By operating primarily on campuses, Confucius Institutes are unlike other countries’ cultural organisations which, according to some, enables the Chinese authorities to gain a foot-hold for the exercise of control over the study of China and the Chinese language.

This offers the Institutes the possibility to unilaterally promote Chinese policy and ideas in a one-sided way, to commit censorship, or to stimulate self-censorship about China among students, pupils and the wider public.


New report: China's long arm: How Uyghurs are being silenced in Europe

Since 2010 the CCP has intensified its use of forced assimilation methods against the Uyghurs in Xinjiang. This includes oppressive policies such as the arbitrary detention of one million Uyghurs in mass internment camps, torture, sexual assault, sterilisation, and forced labour.

But the Chinese government’s repression extends well beyond its borders, and into Europe. It is difficult to ascertain exactly how many Uyghurs are living in Europe, but the World Uyghur Congress estimates that there are approximately 12,500. Most of the incidents of threats and intimidation that occur in Europe happen in countries where Uyghurs are most populous, primarily north-western Europe. Most live in the Netherlands and Sweden, but there are also sizable communities in Belgium, Germany, and the UK.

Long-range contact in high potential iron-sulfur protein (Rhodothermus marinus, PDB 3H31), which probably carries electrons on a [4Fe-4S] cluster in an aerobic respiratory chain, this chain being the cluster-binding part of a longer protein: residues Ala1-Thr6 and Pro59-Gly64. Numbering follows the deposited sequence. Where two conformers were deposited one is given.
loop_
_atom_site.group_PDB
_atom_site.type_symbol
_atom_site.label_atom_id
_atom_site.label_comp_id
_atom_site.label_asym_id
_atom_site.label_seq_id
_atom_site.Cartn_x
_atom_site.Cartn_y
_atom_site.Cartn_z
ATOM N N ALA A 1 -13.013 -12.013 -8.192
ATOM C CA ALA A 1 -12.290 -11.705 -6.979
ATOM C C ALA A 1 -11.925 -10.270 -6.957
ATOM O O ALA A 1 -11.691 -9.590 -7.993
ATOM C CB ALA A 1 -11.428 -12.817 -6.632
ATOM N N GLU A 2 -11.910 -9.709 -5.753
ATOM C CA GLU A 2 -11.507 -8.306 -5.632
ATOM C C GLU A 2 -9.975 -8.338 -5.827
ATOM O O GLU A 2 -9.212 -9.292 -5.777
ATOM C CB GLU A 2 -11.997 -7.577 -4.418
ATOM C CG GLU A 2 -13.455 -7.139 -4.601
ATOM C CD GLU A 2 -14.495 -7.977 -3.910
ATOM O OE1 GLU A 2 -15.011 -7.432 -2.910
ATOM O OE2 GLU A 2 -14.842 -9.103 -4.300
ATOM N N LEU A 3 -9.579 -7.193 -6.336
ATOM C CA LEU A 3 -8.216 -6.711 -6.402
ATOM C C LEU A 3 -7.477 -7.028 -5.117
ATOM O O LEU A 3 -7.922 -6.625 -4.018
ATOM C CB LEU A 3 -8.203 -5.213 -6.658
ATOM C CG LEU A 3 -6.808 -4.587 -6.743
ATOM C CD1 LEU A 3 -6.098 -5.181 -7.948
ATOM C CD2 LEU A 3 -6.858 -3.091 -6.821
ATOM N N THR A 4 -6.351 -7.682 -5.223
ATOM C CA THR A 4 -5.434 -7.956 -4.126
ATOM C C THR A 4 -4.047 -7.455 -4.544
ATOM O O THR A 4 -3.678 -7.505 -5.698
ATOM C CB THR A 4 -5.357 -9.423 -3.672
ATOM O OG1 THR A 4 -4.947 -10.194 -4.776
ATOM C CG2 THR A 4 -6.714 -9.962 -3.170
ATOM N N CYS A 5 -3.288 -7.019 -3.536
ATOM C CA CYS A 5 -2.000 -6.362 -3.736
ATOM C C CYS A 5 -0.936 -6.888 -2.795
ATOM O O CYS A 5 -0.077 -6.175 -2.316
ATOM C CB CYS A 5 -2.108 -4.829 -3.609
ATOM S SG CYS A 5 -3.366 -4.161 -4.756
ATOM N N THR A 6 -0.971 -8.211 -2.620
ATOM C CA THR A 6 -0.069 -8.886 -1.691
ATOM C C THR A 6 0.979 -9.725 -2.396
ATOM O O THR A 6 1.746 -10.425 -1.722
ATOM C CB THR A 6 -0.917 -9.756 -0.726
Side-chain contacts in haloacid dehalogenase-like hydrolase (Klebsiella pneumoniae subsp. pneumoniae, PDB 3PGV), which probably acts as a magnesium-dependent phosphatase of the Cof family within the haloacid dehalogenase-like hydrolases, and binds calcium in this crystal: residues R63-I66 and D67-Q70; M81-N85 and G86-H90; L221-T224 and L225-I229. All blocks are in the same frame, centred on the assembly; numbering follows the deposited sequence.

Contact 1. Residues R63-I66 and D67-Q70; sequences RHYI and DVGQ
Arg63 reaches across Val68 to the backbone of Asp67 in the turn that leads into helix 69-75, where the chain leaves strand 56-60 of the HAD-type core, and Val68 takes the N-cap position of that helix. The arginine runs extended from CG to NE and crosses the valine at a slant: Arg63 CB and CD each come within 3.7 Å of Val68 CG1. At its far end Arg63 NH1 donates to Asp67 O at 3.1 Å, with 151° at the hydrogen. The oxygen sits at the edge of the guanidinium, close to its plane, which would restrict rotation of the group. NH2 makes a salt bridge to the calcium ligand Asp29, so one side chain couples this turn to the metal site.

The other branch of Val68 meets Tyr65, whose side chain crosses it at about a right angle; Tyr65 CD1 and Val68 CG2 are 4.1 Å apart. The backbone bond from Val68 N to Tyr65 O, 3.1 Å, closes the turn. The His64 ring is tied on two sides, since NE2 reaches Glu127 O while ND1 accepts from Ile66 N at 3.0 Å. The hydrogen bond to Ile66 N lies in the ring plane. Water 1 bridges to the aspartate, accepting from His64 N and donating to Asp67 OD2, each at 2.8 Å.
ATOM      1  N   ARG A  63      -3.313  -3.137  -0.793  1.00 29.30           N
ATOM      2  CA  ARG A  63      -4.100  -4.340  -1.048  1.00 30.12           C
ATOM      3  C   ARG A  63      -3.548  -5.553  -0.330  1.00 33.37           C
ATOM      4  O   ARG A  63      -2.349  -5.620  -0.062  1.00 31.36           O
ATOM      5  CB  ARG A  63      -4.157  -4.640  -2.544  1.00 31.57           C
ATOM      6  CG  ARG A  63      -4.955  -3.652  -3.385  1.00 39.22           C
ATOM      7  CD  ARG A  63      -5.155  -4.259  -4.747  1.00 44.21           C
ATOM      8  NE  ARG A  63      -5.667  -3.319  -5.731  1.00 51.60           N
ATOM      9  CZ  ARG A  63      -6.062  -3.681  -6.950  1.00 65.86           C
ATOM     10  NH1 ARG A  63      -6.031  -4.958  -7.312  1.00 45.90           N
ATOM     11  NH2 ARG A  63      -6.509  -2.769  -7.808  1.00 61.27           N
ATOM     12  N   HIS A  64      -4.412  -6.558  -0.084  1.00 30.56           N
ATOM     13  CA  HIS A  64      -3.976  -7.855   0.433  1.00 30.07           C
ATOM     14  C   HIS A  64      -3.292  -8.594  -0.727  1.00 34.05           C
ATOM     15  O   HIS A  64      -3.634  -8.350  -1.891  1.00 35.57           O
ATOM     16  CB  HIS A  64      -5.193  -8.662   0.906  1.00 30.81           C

Every time a European university pressures an academic to temper their criticism of the Chinese Communist Party (CCP), every time a filmmaker opts to amend their film to avoid offending the Chinese authorities, and every time a Chinese citizen living in Europe self-censors in an effort to protect themselves or their families in China, the CCP is effectively censoring Europe.

This virtual event with speakers Mareike Ohlberg, Tom Tugendhat MP, Edward Lucas and Trevor Phillips explored the extent to which the CCP is exploiting its growing influence in order to erode freedom of expression in Europe, and will look at what needs to be done to protect our fundamental rights and our democracy.


CCP undermining the right to protest in the birthplace of European democracy

Activists in Greece protesting China’s hosting of the Winter Olympics in 2022 were arrested

Junket journalism is taking off in China

China’s attempts to woo foreign journalists and bloggers in bid to control conversation

UN report cites serious human rights violations in Xinjiang but ultimately fails the Uyghurs

The UN Human Rights Office report on China's activities in the region has finally been published after long delays and on the day the High Commissioner ends her term

Keeping watch on China

As British MPs are warned over a Chinese national seeking influence in the UK parliament, Index continues to shine a light on the CCP's activities globally

#BannedByBeijing: Monitoring Chinese censorship abroad

Our new campaign looks at how China is using soft power to limit free expression